Rioting erupted across France for a fourth night in the wake of the fatal police shooting of a 17-year-old driver of North African origin as his family prepared to bury him on Saturday in his hometown of Nanterre.
The interior ministry said 994 arrests were made overnight compared with 875 on Thursday night and suggested that the ferocity of the protests was waning.
Rioters caused considerable damage, with cars and buildings set ablaze, widespread looting in Marseille and around Paris, and dozens of attacks on police stations.
“We can consider that events were less intense overnight,” Gérald Darmanin, the interior minister, told BFMTV news channel early on Saturday morning.
He said the deployment of armoured vehicles, helicopters and 45,000 police officers, as well as the high number of arrests, had caused a “psychological shock” that deterred people from rioting.
The government said the average age of people arrested on Friday was 17.
The killing on Tuesday of Nahel, whose last name has not been made public, stoked a wave of anger in the Paris suburb where he lived that has spread to cities and towns across France.
It exacerbated tensions between the police and young people in low-income areas that are home to minorities and immigrants, who face racial profiling by police and discrimination in housing and job opportunities, according to official studies.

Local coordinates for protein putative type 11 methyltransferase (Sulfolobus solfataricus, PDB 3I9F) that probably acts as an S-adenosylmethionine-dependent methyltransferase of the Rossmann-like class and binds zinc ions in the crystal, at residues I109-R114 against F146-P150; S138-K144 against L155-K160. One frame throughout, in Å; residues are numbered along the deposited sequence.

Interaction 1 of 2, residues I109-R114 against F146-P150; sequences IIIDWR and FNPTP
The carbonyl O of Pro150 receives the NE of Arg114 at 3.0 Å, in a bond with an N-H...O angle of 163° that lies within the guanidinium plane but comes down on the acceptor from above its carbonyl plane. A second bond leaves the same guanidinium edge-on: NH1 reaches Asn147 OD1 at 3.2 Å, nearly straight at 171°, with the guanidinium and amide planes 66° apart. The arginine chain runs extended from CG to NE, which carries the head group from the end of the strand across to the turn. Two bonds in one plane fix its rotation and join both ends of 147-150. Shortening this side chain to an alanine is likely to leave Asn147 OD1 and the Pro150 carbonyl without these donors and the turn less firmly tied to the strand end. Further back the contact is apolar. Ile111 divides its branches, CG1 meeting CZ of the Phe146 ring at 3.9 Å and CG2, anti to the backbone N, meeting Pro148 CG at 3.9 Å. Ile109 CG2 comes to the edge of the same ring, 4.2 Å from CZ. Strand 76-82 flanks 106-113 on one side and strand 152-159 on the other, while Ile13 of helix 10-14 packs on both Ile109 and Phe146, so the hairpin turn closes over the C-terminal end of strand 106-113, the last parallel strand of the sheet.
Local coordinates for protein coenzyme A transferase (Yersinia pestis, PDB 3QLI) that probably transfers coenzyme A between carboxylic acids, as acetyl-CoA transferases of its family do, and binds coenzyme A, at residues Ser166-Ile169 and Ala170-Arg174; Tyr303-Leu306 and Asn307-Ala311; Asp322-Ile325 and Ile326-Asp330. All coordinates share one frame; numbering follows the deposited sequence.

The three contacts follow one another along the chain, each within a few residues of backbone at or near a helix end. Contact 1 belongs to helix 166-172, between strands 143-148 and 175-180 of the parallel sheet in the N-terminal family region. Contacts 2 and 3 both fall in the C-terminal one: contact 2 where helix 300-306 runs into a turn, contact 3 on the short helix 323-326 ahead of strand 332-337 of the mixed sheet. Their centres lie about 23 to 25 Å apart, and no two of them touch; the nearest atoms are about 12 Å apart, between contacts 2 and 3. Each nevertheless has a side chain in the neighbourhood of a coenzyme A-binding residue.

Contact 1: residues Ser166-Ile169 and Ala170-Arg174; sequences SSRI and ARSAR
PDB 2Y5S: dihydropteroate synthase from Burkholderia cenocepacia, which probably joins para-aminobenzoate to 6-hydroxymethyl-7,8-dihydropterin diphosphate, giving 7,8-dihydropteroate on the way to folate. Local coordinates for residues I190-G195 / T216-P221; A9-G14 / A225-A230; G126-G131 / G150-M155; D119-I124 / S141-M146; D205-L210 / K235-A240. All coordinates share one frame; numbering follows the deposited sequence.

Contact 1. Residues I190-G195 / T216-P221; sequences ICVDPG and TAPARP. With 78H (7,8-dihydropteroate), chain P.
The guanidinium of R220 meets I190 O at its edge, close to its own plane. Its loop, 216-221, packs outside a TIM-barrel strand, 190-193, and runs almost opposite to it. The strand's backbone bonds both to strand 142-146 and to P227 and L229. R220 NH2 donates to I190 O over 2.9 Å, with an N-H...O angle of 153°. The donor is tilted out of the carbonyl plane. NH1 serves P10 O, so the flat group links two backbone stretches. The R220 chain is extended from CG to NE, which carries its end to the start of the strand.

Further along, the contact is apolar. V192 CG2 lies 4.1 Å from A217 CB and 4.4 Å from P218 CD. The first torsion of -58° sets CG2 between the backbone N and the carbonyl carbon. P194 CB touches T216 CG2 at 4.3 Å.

The unrest poses a big challenge for France’s president Emmanuel Macron who has called for calm while also describing the shooting as “inexplicable and inexcusable”.
His government has been criticised by far-right leader Marine Le Pen for being too lenient on the rioters and soft on crime, while Jean-Luc Mélenchon, the far-left politician, said violence committed by police had to end.
Prosecutors have filed preliminary charges for voluntary homicide against one of the two officers allegedly involved in the shooting, and placed him in pre-trial detention, a rare move in such cases.
Public buses and tramways were shut down overnight to prevent them from being targeted and set on fire while some towns set curfews.
French football captain Kylian Mbappe and the national team tried to persuade the protesters to stop the violence.
“Many of us are from working-class neighbourhoods, we too share this feeling of pain and sadness,” they wrote on Mbappe’s Twitter account. But they criticised the “self-destruction”, adding “it is your property that you are destroying, your neighbourhoods, your cities”.